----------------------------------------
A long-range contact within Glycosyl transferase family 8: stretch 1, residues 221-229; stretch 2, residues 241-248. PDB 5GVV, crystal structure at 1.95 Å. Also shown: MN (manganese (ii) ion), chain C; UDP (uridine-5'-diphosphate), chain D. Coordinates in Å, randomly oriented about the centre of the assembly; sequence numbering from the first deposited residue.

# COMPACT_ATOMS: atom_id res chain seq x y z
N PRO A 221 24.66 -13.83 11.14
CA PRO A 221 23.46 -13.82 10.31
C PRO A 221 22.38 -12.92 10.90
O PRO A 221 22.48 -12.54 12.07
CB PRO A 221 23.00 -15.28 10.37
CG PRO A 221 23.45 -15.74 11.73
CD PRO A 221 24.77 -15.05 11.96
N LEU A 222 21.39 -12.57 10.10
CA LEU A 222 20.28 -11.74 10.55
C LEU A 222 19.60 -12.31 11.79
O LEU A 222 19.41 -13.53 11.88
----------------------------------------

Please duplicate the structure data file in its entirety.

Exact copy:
A long-range contact within Glycosyl transferase family 8: stretch 1, residues 221-229; stretch 2, residues 241-248. PDB 5GVV, crystal structure at 1.95 Å. Also shown: MN (manganese (ii) ion), chain C; UDP (uridine-5'-diphosphate), chain D. Coordinates in Å, randomly oriented about the centre of the assembly; sequence numbering from the first deposited residue.

# COMPACT_ATOMS: atom_id res chain seq x y z
N PRO A 221 24.66 -13.83 11.14
CA PRO A 221 23.46 -13.82 10.31
C PRO A 221 22.38 -12.92 10.90
O PRO A 221 22.48 -12.54 12.07
CB PRO A 221 23.00 -15.28 10.37
CG PRO A 221 23.45 -15.74 11.73
CD PRO A 221 24.77 -15.05 11.96
N LEU A 222 21.39 -12.57 10.10
CA LEU A 222 20.28 -11.74 10.55
C LEU A 222 19.60 -12.31 11.79
O LEU A 222 19.41 -13.53 11.88